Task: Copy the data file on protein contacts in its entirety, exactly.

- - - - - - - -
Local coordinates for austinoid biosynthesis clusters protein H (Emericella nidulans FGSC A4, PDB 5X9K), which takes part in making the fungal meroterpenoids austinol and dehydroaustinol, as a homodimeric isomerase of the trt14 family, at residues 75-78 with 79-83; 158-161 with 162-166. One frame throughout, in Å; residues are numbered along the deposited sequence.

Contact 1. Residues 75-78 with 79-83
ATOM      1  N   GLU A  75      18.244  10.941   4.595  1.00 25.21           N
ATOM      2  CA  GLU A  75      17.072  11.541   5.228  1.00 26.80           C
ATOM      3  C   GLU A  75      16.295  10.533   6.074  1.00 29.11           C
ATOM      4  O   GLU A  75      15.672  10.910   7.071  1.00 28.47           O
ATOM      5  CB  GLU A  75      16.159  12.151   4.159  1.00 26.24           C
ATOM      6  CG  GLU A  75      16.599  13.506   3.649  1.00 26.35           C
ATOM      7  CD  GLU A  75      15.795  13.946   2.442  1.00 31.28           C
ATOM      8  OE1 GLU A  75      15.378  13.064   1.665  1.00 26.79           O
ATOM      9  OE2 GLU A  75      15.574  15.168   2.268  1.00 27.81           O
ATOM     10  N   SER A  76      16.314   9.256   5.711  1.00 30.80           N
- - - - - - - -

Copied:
Local coordinates for austinoid biosynthesis clusters protein H (Emericella nidulans FGSC A4, PDB 5X9K), which takes part in making the fungal meroterpenoids austinol and dehydroaustinol, as a homodimeric isomerase of the trt14 family, at residues 75-78 with 79-83; 158-161 with 162-166. One frame throughout, in Å; residues are numbered along the deposited sequence.

Contact 1. Residues 75-78 with 79-83
ATOM      1  N   GLU A  75      18.244  10.941   4.595  1.00 25.21           N
ATOM      2  CA  GLU A  75      17.072  11.541   5.228  1.00 26.80           C
ATOM      3  C   GLU A  75      16.295  10.533   6.074  1.00 29.11           C
ATOM      4  O   GLU A  75      15.672  10.910   7.071  1.00 28.47           O
ATOM      5  CB  GLU A  75      16.159  12.151   4.159  1.00 26.24           C
ATOM      6  CG  GLU A  75      16.599  13.506   3.649  1.00 26.35           C
ATOM      7  CD  GLU A  75      15.795  13.946   2.442  1.00 31.28           C
ATOM      8  OE1 GLU A  75      15.378  13.064   1.665  1.00 26.79           O
ATOM      9  OE2 GLU A  75      15.574  15.168   2.268  1.00 27.81           O
ATOM     10  N   SER A  76      16.314   9.256   5.711  1.00 30.80           N